We recognise this early work had several limitations. Only 142 respondents in our study reported they were currently in quarantine. Data were self-reported, and we lacked data on pre-existing conditions that may exacerbate quarantine anxiety and post-quarantine adjustment.6 Many potential participants to the survey had dormant or inactive accounts or were disallowed as they were completing competing tasks for their survey panel, limiting response rates. We also lacked data on relationship quality before the outbreak or wider contextual factors (eg, occupation, potential exposure to the virus). We did not assess viral status of the respondents or others in their household. Our study was cross-sectional; support availability and relationship dynamics are likely to change as any quarantine period continues.

We do believe, however, that this work has important implications, as well as raises important questions for further research. The mortality and morbidity resulting from SARS-CoV-2 will no doubt have a long-lasting psychological toll. Lockdown and quarantine measures may continue to increase depression and distress.3 For those suffering domestic abuse, there is an urgent need to identify and provide means of support for those confined to the home.1 Social media may provide valuable support,2 as can national programmes that draw on community response.16 Despite this, for those facing the most serious restrictions, relationships may provide valuable tangible and emotional support. Existing ties with family and friends can be profitably consolidated.17 Regularised virtual interpersonal interactions, and new preventive routines, can help attenuate the initial psychosocial impact of the epidemic. This may be particularly important for older individuals and those in poorer health, the least likely to report a positive relationship change. The long-term efficacy of such support on mental health needs further evaluation, alongside physical and cognitive daily activities to promote mental health.6 Further work should consider the impact of different forms of quarantine arrangements, both voluntary and involuntary, in different physical environments and across nations.1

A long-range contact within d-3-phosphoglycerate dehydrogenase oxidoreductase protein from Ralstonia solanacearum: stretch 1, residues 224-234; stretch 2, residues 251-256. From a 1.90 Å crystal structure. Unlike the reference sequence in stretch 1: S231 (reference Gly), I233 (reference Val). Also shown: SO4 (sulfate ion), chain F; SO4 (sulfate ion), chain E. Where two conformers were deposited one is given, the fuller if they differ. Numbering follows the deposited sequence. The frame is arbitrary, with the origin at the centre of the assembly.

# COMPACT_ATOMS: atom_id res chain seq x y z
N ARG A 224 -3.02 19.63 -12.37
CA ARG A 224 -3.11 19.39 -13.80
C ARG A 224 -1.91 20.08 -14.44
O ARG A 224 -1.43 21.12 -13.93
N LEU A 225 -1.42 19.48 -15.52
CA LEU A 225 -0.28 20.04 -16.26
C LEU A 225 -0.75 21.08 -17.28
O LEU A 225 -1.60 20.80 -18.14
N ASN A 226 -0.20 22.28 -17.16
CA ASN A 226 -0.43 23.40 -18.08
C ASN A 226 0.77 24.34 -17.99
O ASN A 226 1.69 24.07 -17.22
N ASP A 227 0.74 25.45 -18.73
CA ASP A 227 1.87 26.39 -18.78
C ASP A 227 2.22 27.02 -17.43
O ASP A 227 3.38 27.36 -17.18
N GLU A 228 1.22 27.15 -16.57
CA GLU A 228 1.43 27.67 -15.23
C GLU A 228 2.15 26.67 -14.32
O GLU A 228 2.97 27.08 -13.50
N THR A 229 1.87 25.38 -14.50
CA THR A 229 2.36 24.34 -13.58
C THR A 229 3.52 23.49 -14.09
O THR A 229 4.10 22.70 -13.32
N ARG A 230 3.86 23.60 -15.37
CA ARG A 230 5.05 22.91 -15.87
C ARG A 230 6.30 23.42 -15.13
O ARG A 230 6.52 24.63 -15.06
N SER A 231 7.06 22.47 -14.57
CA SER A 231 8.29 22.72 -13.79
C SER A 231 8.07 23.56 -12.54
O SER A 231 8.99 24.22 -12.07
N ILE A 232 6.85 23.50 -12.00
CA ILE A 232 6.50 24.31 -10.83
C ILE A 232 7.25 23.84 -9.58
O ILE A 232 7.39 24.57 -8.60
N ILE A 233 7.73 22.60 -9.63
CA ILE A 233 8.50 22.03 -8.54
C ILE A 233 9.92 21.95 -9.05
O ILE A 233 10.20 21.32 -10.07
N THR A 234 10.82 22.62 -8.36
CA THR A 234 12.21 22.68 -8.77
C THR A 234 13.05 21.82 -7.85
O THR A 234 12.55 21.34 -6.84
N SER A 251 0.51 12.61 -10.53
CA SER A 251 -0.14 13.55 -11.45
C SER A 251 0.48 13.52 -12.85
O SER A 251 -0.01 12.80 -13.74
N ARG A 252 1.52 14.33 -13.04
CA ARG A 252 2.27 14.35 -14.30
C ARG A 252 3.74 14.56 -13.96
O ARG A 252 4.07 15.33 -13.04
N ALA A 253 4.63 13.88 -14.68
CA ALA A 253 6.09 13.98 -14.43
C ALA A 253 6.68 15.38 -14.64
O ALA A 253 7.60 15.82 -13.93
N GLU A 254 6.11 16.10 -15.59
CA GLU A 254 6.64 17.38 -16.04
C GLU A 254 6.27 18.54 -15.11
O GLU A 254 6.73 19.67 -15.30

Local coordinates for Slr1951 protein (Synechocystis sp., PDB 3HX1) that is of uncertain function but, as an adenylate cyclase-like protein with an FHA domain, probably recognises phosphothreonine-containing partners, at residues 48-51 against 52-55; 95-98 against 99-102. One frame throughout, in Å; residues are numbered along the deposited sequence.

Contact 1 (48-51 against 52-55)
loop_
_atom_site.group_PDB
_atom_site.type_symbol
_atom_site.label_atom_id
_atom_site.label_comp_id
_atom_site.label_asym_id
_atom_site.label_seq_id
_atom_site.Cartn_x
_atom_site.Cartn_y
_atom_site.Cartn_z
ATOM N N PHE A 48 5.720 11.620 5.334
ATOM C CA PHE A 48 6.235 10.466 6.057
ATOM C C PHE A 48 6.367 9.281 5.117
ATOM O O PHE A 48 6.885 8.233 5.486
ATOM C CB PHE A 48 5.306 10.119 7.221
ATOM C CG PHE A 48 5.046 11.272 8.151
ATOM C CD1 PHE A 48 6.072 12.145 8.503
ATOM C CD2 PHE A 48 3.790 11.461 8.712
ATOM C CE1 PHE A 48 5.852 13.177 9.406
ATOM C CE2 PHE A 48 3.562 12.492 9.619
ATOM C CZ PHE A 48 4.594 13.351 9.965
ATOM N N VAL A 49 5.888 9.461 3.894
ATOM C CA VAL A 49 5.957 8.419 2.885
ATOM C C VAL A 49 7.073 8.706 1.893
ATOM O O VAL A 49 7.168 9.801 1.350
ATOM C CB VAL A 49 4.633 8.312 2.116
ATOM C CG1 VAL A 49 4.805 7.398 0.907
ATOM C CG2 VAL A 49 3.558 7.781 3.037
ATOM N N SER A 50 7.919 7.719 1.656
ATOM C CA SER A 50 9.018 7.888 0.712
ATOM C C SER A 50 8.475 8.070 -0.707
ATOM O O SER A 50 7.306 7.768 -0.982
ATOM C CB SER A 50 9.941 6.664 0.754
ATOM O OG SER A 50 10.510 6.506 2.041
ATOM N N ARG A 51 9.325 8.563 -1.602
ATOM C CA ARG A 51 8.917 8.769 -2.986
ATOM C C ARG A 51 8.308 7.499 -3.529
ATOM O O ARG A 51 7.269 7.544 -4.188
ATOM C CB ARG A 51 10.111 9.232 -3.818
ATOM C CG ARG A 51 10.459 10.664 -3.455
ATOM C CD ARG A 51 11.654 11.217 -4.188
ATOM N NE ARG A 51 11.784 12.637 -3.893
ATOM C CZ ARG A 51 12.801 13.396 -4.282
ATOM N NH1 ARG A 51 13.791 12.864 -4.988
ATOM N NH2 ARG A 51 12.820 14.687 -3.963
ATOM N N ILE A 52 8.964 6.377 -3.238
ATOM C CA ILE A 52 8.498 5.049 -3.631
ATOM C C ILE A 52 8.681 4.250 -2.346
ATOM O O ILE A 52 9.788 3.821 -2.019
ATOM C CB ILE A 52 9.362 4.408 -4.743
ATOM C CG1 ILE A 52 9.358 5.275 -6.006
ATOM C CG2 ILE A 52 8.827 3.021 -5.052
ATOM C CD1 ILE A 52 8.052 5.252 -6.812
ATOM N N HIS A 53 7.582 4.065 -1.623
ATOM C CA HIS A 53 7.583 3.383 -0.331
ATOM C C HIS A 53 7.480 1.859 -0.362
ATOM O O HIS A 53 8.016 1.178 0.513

Acknowledgments

The survey research conducted in this paper was carried out by Asia Opinions using their established panels.

References

Robin Goodwin is a professor in Psychology, University of Warwick, and former Chair of the Warwick Psychology Department. His research focuses on the impact of large-scale societal transitions and threats on our relationships with others and our everyday psychological processes. Recent projects include a Leverhulme Trust sponsored six-wave prospective study of refugees from the Great East Japan Earthquake (with Tohoku University), an investigation of the impact of the 2015 terror attacks in Paris on interpersonal relationships with family, friends and the wider Muslim community and a cross-cultural investigation on the relationship between the everyday social interactions of poultry farmers and the spread of avian influenza in India and China (with Shiv Nadar and Fudan Universities). He is currently working with colleagues at the WHO/OECD on public health responses to major radiation emergencies and collaborating with universities in Thailand, US, Malaysia, Israel and China on SARS-Cov-2/COVID-19.


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Footnotes

  • Contributors RG and MB-E designed and supervised the study. MB-E acquired funding and the study data. RG, MB-E and SS analysed and interpreted the data. RG, MB-E and WKH drafted the manuscript with further critical revision by SS. Further administrative and technical support was provided by SS and WKH.

  • Funding This work was supported by an internal fund from the Research Authority in Ariel University (RA2000000106).

  • Disclaimer The sponsors had no role in the preparation of the data or the manuscript.

  • Competing interests None declared.

  • Patient consent for publication Not required.

  • Ethics approval Research was conducted ethically in accordance with the World Medical Association Declaration of Helsinki. Participants gave their written informed consent online and the study protocol was approved by Ariel University’s ethics committee on human research.

  • Provenance and peer review Not commissioned; externally peer reviewed.